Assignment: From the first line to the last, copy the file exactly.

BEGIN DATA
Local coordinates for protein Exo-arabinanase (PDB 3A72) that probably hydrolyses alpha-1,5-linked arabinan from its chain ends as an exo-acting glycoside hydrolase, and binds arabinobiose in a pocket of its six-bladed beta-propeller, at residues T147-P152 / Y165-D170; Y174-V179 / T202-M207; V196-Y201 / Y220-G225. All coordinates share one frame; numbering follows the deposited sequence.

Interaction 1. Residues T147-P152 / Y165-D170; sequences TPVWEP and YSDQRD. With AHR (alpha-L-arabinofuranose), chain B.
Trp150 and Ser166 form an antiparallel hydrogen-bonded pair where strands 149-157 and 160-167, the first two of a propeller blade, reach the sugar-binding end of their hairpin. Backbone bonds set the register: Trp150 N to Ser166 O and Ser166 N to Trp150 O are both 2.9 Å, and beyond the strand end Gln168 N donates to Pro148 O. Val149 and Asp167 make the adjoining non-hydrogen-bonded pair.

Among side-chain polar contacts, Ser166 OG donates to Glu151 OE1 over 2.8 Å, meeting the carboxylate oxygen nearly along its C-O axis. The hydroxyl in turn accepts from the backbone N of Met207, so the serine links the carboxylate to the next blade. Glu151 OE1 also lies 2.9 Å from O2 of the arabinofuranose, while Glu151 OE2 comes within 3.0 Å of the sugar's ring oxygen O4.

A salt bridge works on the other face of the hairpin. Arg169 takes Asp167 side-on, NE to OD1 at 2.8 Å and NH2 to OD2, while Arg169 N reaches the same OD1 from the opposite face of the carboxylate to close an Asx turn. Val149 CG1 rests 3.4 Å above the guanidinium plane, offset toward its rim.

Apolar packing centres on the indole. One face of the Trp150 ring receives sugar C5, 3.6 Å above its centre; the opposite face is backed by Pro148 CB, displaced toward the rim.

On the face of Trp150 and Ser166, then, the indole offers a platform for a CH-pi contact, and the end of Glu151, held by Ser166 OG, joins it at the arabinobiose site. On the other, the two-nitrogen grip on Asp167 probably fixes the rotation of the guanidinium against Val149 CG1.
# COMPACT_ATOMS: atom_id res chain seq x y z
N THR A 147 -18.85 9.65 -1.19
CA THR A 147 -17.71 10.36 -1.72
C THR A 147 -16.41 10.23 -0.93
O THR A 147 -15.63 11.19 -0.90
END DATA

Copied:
Local coordinates for protein Exo-arabinanase (PDB 3A72) that probably hydrolyses alpha-1,5-linked arabinan from its chain ends as an exo-acting glycoside hydrolase, and binds arabinobiose in a pocket of its six-bladed beta-propeller, at residues T147-P152 / Y165-D170; Y174-V179 / T202-M207; V196-Y201 / Y220-G225. All coordinates share one frame; numbering follows the deposited sequence.

Interaction 1. Residues T147-P152 / Y165-D170; sequences TPVWEP and YSDQRD. With AHR (alpha-L-arabinofuranose), chain B.
Trp150 and Ser166 form an antiparallel hydrogen-bonded pair where strands 149-157 and 160-167, the first two of a propeller blade, reach the sugar-binding end of their hairpin. Backbone bonds set the register: Trp150 N to Ser166 O and Ser166 N to Trp150 O are both 2.9 Å, and beyond the strand end Gln168 N donates to Pro148 O. Val149 and Asp167 make the adjoining non-hydrogen-bonded pair.

Among side-chain polar contacts, Ser166 OG donates to Glu151 OE1 over 2.8 Å, meeting the carboxylate oxygen nearly along its C-O axis. The hydroxyl in turn accepts from the backbone N of Met207, so the serine links the carboxylate to the next blade. Glu151 OE1 also lies 2.9 Å from O2 of the arabinofuranose, while Glu151 OE2 comes within 3.0 Å of the sugar's ring oxygen O4.

A salt bridge works on the other face of the hairpin. Arg169 takes Asp167 side-on, NE to OD1 at 2.8 Å and NH2 to OD2, while Arg169 N reaches the same OD1 from the opposite face of the carboxylate to close an Asx turn. Val149 CG1 rests 3.4 Å above the guanidinium plane, offset toward its rim.

Apolar packing centres on the indole. One face of the Trp150 ring receives sugar C5, 3.6 Å above its centre; the opposite face is backed by Pro148 CB, displaced toward the rim.

On the face of Trp150 and Ser166, then, the indole offers a platform for a CH-pi contact, and the end of Glu151, held by Ser166 OG, joins it at the arabinobiose site. On the other, the two-nitrogen grip on Asp167 probably fixes the rotation of the guanidinium against Val149 CG1.
# COMPACT_ATOMS: atom_id res chain seq x y z
N THR A 147 -18.85 9.65 -1.19
CA THR A 147 -17.71 10.36 -1.72
C THR A 147 -16.41 10.23 -0.93
O THR A 147 -15.63 11.19 -0.90